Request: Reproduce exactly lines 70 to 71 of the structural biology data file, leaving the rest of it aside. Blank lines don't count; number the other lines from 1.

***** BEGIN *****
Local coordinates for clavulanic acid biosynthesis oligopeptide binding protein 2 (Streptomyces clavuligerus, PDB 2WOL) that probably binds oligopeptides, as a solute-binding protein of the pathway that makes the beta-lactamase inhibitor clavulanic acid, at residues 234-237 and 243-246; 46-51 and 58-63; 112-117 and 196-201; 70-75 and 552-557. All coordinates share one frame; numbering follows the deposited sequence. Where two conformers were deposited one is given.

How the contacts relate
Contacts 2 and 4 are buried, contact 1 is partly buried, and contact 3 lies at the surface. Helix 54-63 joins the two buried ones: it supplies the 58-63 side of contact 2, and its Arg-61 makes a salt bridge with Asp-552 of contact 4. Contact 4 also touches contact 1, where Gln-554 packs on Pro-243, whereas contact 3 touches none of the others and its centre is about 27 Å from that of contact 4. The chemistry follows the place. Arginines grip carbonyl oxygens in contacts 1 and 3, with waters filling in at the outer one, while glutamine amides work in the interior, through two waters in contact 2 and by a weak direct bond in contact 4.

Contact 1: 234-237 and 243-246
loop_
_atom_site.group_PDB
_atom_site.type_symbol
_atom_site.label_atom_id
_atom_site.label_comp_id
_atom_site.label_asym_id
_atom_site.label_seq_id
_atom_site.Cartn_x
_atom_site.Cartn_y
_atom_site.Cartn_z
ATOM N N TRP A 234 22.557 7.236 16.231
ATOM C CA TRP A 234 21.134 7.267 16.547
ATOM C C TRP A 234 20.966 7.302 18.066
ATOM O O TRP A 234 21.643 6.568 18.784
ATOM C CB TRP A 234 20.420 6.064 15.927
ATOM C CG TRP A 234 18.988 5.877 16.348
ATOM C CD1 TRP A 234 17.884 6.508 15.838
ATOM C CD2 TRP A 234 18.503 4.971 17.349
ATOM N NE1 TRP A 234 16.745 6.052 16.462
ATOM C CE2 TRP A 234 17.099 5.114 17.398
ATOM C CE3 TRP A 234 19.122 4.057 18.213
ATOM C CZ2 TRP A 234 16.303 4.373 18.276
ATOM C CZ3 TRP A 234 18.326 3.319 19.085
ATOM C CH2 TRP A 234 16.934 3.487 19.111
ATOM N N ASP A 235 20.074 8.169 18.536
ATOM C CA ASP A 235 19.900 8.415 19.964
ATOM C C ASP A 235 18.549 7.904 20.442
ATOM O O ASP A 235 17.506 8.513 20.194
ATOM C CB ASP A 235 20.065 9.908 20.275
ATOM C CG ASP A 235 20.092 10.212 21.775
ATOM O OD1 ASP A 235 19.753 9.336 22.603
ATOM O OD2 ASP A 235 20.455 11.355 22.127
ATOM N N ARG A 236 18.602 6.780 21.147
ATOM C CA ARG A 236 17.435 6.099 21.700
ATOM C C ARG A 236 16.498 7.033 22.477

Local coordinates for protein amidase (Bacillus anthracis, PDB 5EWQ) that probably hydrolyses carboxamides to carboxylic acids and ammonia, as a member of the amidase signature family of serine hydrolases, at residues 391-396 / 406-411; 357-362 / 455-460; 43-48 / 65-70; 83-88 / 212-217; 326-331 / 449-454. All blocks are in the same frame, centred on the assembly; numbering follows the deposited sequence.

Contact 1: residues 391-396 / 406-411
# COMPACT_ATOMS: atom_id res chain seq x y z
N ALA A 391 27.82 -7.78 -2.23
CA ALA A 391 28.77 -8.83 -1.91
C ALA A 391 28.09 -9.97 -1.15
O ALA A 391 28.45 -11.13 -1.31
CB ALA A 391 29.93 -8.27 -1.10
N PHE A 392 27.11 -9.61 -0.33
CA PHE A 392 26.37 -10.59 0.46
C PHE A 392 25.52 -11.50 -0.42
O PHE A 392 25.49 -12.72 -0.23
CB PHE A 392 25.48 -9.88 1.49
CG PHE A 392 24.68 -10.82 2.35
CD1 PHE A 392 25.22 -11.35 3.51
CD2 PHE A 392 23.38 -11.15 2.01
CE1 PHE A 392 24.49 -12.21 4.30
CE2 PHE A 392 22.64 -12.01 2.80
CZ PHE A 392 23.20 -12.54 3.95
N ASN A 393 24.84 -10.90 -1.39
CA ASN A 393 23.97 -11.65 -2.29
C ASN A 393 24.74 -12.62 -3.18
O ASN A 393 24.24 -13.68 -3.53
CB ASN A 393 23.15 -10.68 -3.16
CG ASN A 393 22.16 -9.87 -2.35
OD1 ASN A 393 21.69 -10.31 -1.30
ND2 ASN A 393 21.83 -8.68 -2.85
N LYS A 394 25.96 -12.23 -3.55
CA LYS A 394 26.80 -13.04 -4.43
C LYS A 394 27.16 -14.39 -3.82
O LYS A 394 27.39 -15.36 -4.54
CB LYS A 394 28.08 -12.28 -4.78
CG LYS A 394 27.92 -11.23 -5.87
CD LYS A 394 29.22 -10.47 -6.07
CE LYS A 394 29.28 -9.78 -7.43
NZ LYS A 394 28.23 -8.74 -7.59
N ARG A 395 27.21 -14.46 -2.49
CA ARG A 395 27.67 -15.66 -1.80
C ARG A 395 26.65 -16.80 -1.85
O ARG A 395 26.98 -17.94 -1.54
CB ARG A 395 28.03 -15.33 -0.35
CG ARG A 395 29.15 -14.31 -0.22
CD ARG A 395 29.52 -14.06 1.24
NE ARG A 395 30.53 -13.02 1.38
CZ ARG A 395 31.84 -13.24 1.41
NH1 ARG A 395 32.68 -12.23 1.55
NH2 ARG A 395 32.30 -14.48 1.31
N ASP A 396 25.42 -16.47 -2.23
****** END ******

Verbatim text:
O LYS A 394 27.39 -15.36 -4.54
CB LYS A 394 28.08 -12.28 -4.78